Other people don't have the mental computing power to easily deal with larger numbers and would rather work with smaller ones. Such shortcuts are not necessary anymore for practicing engineers such as myself and for other people who have a knack for numbers (presumably you), but for the benefit of everyone, these small tricks may help them mentally compute for stuff through easy-to-follow steps. Maybe you can share some of your math tricks as well so that you can actually contribute to this thread

Point is, some "short-cuts" are not really shortcuts. In the x11 example, it's actually longer. You have to test the digits if they fall within a certain criterion. If yes, then do one thing. If not, do another thing (which consists of several iterations).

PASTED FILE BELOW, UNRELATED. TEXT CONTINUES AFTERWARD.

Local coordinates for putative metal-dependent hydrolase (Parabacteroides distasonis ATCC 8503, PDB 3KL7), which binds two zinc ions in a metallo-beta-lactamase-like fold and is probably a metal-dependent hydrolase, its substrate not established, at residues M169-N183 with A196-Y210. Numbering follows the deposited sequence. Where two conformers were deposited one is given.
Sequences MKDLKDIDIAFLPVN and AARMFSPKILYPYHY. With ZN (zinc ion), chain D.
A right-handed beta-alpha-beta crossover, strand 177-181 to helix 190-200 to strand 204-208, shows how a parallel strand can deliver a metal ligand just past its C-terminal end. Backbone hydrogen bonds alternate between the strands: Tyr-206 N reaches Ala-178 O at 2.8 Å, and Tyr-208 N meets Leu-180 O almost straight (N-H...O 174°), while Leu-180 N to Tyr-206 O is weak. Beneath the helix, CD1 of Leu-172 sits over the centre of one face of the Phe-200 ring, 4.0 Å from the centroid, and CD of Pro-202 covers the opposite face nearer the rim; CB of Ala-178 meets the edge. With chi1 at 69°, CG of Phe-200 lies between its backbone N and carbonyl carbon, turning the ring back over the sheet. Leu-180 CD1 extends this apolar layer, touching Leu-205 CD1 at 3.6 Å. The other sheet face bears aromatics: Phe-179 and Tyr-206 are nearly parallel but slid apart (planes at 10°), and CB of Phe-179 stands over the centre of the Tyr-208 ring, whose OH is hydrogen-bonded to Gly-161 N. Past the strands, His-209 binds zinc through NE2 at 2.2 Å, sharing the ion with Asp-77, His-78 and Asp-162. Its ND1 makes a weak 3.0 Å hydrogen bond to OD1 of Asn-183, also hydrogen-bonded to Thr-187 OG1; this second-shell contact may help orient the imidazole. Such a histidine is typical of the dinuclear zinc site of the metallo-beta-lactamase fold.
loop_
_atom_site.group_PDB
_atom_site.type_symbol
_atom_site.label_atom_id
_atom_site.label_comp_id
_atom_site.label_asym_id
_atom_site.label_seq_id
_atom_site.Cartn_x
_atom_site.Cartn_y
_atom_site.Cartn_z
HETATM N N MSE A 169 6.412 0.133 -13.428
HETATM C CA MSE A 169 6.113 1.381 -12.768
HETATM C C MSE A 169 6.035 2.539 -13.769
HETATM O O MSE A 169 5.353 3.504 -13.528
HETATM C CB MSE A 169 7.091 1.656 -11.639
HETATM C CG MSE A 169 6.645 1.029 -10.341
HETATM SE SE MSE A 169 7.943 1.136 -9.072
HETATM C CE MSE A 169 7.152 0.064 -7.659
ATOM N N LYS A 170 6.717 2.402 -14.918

A "simpler shortcut" for x11 is multiply by 10 and add the same number. Thus 45 x 11 = 450+45 = 495. No if-then-else statement.

And just for argument's sake, people who have a "knack for numbers" may not be necessarily good in mathematics. They may be good in arithmetic, but not in the other branches of mathematics, which require logic and analysis.

Which brings me to your "contributing to this thread" statement. I've been "contributing to this thread" by verifying and analyzing the logic of the "math tricks". That is the essence of mathematics, after all.